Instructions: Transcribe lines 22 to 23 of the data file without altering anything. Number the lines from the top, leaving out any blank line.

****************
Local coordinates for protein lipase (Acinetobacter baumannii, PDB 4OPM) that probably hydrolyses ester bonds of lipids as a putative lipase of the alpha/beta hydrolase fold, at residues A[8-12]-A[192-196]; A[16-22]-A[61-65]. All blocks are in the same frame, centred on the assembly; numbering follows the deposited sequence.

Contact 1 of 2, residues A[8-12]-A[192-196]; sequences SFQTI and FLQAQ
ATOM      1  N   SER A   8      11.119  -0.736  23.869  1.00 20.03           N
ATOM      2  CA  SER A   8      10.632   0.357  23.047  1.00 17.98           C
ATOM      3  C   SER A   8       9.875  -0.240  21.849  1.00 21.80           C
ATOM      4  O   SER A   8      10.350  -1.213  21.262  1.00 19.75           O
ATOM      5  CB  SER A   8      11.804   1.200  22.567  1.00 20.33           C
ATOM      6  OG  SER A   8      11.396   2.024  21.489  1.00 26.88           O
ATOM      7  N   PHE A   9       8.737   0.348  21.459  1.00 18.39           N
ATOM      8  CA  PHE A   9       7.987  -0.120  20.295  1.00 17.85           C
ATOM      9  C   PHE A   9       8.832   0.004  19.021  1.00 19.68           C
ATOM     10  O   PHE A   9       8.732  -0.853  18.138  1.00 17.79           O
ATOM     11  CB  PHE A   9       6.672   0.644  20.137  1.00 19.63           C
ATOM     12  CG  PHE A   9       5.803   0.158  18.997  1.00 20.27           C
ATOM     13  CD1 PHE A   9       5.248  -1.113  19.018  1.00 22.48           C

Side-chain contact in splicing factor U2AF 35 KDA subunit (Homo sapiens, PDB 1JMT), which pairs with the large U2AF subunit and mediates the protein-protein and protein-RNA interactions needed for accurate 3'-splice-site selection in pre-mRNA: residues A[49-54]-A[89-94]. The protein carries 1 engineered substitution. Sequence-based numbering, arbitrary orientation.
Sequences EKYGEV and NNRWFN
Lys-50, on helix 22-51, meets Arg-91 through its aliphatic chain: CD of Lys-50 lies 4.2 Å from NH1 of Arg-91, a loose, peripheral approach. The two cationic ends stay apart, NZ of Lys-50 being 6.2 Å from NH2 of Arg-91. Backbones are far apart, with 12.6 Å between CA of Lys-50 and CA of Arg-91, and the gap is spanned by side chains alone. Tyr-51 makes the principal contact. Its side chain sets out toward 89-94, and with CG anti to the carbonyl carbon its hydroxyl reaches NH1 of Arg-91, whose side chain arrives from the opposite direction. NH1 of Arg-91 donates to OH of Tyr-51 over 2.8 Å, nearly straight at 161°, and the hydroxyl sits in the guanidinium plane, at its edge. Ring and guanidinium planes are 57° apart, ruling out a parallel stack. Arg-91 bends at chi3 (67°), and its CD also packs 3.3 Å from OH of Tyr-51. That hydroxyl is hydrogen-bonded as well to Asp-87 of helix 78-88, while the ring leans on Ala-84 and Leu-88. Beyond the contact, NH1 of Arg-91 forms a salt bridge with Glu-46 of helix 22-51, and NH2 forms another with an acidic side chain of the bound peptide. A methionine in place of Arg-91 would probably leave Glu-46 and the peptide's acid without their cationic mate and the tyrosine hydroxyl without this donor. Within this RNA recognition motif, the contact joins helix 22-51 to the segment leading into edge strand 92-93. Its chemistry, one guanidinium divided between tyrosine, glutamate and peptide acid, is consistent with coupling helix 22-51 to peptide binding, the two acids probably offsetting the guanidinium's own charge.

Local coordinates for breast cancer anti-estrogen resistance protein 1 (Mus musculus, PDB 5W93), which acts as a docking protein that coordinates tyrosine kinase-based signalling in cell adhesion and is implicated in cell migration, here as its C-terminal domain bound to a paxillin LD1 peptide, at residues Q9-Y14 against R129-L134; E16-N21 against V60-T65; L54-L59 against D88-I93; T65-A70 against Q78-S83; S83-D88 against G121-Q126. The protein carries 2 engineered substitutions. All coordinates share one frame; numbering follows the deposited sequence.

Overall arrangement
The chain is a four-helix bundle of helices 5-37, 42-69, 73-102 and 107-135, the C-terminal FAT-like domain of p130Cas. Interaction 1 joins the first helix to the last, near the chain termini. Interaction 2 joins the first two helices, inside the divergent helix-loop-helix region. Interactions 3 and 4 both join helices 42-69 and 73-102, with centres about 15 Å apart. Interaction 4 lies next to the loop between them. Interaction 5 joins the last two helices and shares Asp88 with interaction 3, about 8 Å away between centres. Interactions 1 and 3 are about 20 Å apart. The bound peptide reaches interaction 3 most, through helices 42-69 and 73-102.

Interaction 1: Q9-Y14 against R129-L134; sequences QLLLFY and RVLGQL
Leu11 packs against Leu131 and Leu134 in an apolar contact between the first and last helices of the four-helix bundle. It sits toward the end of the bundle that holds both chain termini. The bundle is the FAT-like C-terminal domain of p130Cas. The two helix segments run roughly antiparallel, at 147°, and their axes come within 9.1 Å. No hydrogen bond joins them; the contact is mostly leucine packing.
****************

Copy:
Interaction 1: Q9-Y14 against R129-L134; sequences QLLLFY and RVLGQL
Leu11 packs against Leu131 and Leu134 in an apolar contact between the first and last helices of the four-helix bundle. It sits toward the end of the bundle that holds both chain termini. The bundle is the FAT-like C-terminal domain of p130Cas. The two helix segments run roughly antiparallel, at 147°, and their axes come within 9.1 Å. No hydrogen bond joins them; the contact is mostly leucine packing.